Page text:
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Juneteenth festival in Tacoma calls for police reform

Community organizers celebrated Juneteenth in Tacoma, while also demanding justice for those who lost their lives through police misconduct.

TACOMA, Wash. — Juneteenth celebrations kicked off on a high note with a festival held in the middle of downtown Tacoma Friday, complete with food, music and even a bouncy castle.

But the festival held another goal: to hold police accountable in Pierce County, and Washington as a whole.

Organizers took a moment to remember Charleena Lyles, a Black, pregnant woman who was fatally shot by two white Seattle police officers four years ago.

Charleena’s family, who were in Tacoma for the event, said they’re tired of waiting for justice, and the time passed since Charleena’s death has only added to their frustration.

“My feelings are just more intense, because why is it taking so long for them to come to justice?” asked Charles Lyles, Chaleena’s father. “When she let them in the house, and they killed her within two minutes they were in the house….I just want justice!”

Incidents of police misconduct have some people looking for alternatives when it comes to law enforcement. The Black Panther Party’s Tacoma chapter said they can provide that.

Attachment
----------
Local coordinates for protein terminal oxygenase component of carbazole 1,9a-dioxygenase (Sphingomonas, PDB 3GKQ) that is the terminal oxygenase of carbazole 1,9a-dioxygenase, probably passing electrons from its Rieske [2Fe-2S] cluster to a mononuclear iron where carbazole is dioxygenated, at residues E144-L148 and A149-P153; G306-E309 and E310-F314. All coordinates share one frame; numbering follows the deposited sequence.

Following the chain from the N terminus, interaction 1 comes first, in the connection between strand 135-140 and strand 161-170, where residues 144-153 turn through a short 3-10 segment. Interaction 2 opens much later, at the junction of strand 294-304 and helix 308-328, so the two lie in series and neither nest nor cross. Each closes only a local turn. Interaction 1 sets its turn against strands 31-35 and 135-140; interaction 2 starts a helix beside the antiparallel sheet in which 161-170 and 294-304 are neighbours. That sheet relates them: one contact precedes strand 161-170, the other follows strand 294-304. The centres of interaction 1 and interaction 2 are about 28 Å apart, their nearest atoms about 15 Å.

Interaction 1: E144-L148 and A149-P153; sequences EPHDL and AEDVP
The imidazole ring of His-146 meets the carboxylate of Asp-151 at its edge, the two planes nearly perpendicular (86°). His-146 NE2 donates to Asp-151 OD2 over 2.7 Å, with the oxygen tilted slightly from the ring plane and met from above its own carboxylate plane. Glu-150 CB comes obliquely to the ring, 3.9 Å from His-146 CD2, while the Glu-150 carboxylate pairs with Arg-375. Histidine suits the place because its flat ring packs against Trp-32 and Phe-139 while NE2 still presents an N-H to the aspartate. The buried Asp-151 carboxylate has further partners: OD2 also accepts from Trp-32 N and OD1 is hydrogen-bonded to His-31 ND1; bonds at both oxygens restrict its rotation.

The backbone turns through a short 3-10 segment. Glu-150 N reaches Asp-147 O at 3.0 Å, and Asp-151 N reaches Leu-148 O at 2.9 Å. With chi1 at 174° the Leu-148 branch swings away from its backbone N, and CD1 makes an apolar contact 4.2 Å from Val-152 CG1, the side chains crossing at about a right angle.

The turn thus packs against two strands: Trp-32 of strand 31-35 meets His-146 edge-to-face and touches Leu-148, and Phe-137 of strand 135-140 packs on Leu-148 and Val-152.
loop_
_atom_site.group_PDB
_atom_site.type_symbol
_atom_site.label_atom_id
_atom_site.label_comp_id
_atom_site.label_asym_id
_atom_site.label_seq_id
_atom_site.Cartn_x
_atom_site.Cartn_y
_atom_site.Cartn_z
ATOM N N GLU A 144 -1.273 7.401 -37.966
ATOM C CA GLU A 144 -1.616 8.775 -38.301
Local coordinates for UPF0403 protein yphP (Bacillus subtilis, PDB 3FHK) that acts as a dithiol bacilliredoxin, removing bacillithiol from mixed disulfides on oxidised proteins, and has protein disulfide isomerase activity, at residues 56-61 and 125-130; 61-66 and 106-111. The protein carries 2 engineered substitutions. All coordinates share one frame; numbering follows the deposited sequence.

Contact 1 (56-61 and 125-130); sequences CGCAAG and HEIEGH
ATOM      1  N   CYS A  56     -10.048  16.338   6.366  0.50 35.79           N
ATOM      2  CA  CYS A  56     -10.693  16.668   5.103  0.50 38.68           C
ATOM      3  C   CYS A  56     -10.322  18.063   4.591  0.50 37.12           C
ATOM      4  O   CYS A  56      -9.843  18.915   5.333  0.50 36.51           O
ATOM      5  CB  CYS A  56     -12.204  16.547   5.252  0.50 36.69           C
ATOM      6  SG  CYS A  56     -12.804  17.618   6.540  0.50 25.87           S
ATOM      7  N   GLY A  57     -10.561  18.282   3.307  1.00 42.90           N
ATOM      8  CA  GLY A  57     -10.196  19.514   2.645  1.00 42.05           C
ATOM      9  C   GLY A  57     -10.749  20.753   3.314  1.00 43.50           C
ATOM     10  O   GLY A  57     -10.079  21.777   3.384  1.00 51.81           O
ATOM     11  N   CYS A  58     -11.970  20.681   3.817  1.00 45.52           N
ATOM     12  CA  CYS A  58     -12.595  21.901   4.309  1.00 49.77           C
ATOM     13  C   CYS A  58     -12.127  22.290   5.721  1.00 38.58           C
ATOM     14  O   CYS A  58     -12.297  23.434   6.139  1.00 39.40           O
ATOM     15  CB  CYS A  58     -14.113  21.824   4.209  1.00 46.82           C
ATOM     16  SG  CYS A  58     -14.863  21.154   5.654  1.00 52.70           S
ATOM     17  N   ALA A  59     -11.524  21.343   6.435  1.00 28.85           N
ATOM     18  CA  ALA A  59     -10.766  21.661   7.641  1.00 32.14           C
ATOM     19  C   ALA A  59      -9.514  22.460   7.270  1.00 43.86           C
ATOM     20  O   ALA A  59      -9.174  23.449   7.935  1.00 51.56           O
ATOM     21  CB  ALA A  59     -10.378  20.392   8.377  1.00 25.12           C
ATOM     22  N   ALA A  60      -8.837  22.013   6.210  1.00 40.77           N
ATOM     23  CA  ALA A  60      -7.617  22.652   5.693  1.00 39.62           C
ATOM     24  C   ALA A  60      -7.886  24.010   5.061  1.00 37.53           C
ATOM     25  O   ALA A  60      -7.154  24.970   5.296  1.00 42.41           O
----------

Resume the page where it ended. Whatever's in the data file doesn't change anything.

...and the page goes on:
“One of the many things we noticed is people always say how safe they feel when we’re around, but I don’t really hear that when the police are present,” said Seven, the minister of Defense for the Black Panther Party in Tacoma. “Most people feel uneasy when the police are around.”

The Panthers provided security for the event Friday, saying their connection to the community makes them an alternative some people feel comfortable with.

“By us doing this, we’re showing the community that we have the ability to defend ourselves and take care of their own community without having to call in outsiders who don’t know anything about where they’re from,” Seven said.

People at the event echoed those sentiments, saying that they do feel safer with the Panthers nearby because of the connection to the community, which is vital when something happens in the neighborhood.

“They’re from our community. So that’s really a straightforward bond and a bridge, between the community and them,” said Leslie Tramble, who attended the festival.

“They’re willing to help set up a table, they’re willing to help out. They’re here for us and that’s a big difference. Like she said, representation matters, so to see people that look like us, that’re out here helping us and supporting us, that speaks volumes,” said Joyful, a vendor at the event.

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